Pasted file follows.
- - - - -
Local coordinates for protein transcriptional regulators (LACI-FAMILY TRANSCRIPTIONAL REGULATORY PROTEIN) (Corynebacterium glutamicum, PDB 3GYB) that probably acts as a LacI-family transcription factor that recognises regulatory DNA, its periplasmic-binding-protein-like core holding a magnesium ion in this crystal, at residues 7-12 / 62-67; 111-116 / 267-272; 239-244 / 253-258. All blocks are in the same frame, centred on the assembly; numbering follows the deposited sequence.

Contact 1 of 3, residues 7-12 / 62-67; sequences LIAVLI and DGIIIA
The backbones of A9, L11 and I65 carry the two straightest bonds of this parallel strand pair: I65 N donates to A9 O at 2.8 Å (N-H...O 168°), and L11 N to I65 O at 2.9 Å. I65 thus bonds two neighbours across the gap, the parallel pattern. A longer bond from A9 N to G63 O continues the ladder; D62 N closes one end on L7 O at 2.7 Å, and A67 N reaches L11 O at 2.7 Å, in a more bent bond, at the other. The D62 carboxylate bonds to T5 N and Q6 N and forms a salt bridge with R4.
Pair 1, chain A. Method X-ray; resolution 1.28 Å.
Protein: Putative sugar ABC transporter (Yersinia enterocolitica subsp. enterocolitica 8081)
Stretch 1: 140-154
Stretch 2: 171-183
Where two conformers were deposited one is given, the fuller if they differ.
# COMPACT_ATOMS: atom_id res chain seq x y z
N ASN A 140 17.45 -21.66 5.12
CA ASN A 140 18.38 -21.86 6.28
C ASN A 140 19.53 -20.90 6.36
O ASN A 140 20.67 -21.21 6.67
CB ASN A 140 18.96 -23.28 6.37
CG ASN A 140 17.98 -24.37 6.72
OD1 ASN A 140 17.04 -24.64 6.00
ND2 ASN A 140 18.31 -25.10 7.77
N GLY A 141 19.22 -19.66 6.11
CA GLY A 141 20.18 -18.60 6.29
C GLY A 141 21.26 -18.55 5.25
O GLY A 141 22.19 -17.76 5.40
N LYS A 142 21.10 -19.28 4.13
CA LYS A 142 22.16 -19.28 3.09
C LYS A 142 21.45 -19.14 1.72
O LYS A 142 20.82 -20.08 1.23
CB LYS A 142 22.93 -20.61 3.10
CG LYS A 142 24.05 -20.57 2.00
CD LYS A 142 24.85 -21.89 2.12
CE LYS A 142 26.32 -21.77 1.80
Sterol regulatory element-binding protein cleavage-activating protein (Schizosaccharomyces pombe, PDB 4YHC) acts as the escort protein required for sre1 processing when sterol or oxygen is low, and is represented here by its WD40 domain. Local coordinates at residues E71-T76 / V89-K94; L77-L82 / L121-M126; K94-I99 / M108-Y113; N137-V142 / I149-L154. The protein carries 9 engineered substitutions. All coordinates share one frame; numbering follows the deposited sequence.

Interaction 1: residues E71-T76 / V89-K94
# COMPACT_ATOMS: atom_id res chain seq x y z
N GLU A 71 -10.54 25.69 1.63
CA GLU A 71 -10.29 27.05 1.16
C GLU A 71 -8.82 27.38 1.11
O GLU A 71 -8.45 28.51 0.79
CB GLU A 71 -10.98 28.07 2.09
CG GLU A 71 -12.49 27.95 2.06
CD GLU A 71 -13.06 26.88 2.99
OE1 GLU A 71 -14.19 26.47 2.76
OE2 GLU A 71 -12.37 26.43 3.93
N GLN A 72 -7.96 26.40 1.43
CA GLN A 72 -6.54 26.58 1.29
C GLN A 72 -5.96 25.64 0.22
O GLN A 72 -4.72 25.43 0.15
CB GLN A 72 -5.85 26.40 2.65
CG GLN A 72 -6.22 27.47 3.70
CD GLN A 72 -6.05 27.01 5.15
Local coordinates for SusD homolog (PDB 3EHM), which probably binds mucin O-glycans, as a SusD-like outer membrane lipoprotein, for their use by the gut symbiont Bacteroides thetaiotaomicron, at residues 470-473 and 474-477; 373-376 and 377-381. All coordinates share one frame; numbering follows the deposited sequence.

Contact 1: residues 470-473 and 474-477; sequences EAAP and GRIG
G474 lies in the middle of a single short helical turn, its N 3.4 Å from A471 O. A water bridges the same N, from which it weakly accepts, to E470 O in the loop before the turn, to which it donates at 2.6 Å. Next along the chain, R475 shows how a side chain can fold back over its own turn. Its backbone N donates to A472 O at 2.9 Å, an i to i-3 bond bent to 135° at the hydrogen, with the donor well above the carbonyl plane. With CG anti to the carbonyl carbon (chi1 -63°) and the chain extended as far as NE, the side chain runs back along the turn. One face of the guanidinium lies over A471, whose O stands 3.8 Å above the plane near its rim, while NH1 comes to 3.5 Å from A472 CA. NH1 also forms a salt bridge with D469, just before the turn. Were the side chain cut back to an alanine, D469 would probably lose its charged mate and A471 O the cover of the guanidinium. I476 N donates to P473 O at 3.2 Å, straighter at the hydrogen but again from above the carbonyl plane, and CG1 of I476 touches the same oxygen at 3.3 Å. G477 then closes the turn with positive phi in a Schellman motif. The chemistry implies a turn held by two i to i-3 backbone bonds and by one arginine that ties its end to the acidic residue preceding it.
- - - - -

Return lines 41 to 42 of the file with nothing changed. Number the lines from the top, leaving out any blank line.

OE2 GLU A 71 -12.37 26.43 3.93
N GLN A 72 -7.96 26.40 1.43